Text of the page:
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» » Shelley: Plain Text of the Poets
Shelley: Plain Text of the Poets e-book


Percy Bysshe Shelley




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Shelley: Plain Text of the Poets e-book

by Percy Bysshe Shelley

Percy Bysshe Shelley. Chronicle, Alamy Stock Photo .

Percy Bysshe Shelley. The life and works of Percy Bysshe Shelley exemplify English Romanticism in both its extremes of joyous ecstasy and brooding despair. Born on August 4, 1792-the year of the Terror in France-Percy Bysshe Shelley (the Bysshe from his grandfather, a peer of the realm) was the son of Timothy and Elizabeth Shelley. Shelley’s six years at Eton College, which he entered at age 12 in 1804, are more notable for his early love interests and for his early literary endeavors than for what he learned in the formal curriculum.

A radical in his poetry as well as in his political and social views, Shelley did not see fame during his lifetime, but recognition of his achievements in poetry grew steadily following his death.

Percy Bysshe Shelley was born August 4, 1792, at Field Place, near Horsham, Sussex, England. The eldest son of Timothy and Elizabeth Shelley, with one brother and four sisters, he stood in line to inherit not only his grandfather's considerable estate but also a seat in Parliament. He attended Eton College for six years beginning in 1804, and then went on to Oxford University. He began writing poetry while at Eton, but his first publication was a Gothic novel, Zastrozzi (1810), in which he voiced his own heretical and atheistic opinions through the villain Zastrozzi.

His major works include the long visionary poems 'Prometheus Unbound' and 'Adonais', an elegy on the death of John Keats. His shorter, classic verses include 'To a Skylark', 'Mont Blanc' and 'Ode to the West Wind'.

Browse through Percy Bysshe Shelley's poems and quotes

Browse through Percy Bysshe Shelley's poems and quotes. 324 poems of Percy Bysshe Shelley. Shelley, born the heir to rich estates and the son of an Member of Parliament, went to University College, Oxford in 1810, but in March of the following year he and a friend, Thomas Jefferson Hogg, were both expelled for the suspected authorship of a pamphlet entitled The Necessity of Atheism. In 1811 he met and eloped to Edinburgh with Harriet Westbrook and, one year later, went with her and her older sister first to Dublin, then to Devon and North Wales, where they stayed for six months into 1813.

Percy Bysshe Shelley was born on August 4, 1792, at Field Place, near Horsham in Sussex, into an aristocratic . In 1814 Shelley traveled abroad with Mary Wollstonecraft Godwin, the daughter of the philosopher and anarchist William Godwin (1756-1836).

Percy Bysshe Shelley was born on August 4, 1792, at Field Place, near Horsham in Sussex, into an aristocratic family. His father, Timothy Shelley, was a Sussex squire and a member of Parliament. Mary's young stepsister Claire Clairmont was also in the company. During this journey Shelley wrote an unfinished novella, The Assassins (1814).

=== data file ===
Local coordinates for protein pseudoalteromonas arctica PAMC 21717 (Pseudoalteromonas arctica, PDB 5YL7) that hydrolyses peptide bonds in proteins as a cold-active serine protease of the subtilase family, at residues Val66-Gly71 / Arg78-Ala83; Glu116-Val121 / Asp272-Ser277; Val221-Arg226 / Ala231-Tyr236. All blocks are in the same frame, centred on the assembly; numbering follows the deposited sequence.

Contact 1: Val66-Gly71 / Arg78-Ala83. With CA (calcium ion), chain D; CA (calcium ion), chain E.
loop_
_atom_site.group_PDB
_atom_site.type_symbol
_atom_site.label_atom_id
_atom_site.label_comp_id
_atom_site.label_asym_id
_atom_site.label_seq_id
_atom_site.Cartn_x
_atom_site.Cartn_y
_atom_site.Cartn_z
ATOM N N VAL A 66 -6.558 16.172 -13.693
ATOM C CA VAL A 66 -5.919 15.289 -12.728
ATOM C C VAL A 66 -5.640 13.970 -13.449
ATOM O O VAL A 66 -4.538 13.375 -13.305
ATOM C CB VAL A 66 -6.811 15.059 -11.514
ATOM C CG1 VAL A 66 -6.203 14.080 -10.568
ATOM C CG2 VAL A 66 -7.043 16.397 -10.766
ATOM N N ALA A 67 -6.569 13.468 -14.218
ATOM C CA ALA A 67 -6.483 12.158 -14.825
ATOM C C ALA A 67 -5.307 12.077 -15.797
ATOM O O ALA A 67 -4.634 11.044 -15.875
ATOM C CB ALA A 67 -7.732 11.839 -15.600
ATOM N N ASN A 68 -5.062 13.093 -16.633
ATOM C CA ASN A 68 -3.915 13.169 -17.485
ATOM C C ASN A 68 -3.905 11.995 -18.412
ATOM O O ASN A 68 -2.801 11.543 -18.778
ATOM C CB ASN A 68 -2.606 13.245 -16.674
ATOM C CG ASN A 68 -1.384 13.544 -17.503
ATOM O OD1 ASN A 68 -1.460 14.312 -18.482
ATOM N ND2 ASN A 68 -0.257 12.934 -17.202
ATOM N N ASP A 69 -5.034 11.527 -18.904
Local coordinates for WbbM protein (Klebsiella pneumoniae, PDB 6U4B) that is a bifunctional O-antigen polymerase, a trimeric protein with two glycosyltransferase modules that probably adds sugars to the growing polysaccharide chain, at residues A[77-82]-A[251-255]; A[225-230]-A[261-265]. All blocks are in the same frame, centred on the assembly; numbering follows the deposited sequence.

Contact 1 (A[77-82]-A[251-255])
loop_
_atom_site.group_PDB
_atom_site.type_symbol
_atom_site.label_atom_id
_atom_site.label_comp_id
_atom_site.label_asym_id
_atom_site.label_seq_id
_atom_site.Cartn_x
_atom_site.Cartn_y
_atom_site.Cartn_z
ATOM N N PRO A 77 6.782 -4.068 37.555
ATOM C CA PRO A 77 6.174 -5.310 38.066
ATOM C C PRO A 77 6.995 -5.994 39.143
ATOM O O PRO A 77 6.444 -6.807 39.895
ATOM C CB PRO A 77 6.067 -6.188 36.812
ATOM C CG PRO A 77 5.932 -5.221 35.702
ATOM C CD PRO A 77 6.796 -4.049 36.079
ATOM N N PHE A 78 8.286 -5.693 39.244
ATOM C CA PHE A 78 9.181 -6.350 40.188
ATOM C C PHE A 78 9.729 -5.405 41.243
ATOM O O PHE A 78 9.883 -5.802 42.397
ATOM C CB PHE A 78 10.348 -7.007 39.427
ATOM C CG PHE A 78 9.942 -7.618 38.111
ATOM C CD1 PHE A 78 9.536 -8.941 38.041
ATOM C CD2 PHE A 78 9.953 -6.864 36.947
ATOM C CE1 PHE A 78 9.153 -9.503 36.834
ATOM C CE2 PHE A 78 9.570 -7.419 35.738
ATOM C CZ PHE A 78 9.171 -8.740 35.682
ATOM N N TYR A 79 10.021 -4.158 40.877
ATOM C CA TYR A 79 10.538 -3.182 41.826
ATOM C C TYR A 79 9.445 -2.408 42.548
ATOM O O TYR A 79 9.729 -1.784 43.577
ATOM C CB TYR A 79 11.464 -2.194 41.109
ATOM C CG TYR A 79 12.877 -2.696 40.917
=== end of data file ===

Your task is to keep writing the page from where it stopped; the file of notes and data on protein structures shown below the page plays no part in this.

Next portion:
Know another great poem from PERCY BYSSHE SHELLEY?

Percy Bysshe Shelley is one of the most popular English Romantic poets, and is regarded .

He was born on 4th of August 1792 in England. Shelly harbored highly radical social, political views setting him against the existing social norms.

Reading this, I emphasized completely with Mary Shelley. It's very hard not to fall in love with her husband, when reading his poetry! ;) I think he challenged Christina Rosetti and Baudelaire, who'd been battling for the position of my favorite poet. His work is beautiful, romantic, and paints a vivid, magical picture of other worlds with his works. If you enjoy Algernon Blackwood,
Anne Rice, and Mary Shelley herself, I think you'll love Shelley's work.
First, William Meredith writes a brief but useful essay to put Shelley's works into a context. He neither overpraises the poet nor dismisses him as overrated.

Second, it's the poetry itself that is crucial for any such volume. On page 28, we come across a poem that I think is wonderful, "Mutability." This indicates that there are few constants, and closes with a couple wonderful lines:

"Man's yesterday may ne'er be like his morrow;
Naught may endure but mutability."

Brief, but telling. One of my favorite of Shelley's poems.

Then, perhaps, my favorite poem of all: "Ozymandias." What a wonderful warning against the Greeks' tragic flaw of hubris. The final five lines say it all:

"'My name is Ozymandias, king of kings:
Look on my works, ye Mighty and despair!'
Nothing beside remains. Round the decay
Of that colossal wreck, boundless and bare
The lone and level sands stretch far away."

Powerful stuff, speaking to the futility of those who are arrogant.

And so many more poems. . . . The anti-war poem, "Similes for Two Political Characters in 1819," which closes with the line:

"Two vipers tangled into one."

I once used one of his poems, "To Sophia [Miss Stacey]," in a letter to a special person in my life at that time.

And, at this point in my life, his lament about aging, "A Lament," takes on some poignancy.

And so on. . . .

This is a special slim little volume that I bought decades ago, but it still resonates.
Why publish a book about Shelley with a picture of a much older man on the cover. Or is that a picture of the author? Shelley died young and there are a number of beautiful and realistic portraits of him available to use, so why be so careless with this cover?
Wasn't what I had expected.

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